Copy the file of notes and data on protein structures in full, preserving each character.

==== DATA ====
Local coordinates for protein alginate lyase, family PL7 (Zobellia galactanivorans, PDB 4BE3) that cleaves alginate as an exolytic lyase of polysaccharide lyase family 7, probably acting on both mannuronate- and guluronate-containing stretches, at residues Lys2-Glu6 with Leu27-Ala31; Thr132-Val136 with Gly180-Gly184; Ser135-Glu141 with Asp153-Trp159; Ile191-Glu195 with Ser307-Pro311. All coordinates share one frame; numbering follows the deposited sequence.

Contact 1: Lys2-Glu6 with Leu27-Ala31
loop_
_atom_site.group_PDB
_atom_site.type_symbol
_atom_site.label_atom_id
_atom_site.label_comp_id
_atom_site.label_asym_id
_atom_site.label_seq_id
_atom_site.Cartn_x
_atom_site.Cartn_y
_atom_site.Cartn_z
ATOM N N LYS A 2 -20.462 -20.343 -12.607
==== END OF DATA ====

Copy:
Local coordinates for protein alginate lyase, family PL7 (Zobellia galactanivorans, PDB 4BE3) that cleaves alginate as an exolytic lyase of polysaccharide lyase family 7, probably acting on both mannuronate- and guluronate-containing stretches, at residues Lys2-Glu6 with Leu27-Ala31; Thr132-Val136 with Gly180-Gly184; Ser135-Glu141 with Asp153-Trp159; Ile191-Glu195 with Ser307-Pro311. All coordinates share one frame; numbering follows the deposited sequence.

Contact 1: Lys2-Glu6 with Leu27-Ala31
loop_
_atom_site.group_PDB
_atom_site.type_symbol
_atom_site.label_atom_id
_atom_site.label_comp_id
_atom_site.label_asym_id
_atom_site.label_seq_id
_atom_site.Cartn_x
_atom_site.Cartn_y
_atom_site.Cartn_z
ATOM N N LYS A 2 -20.462 -20.343 -12.607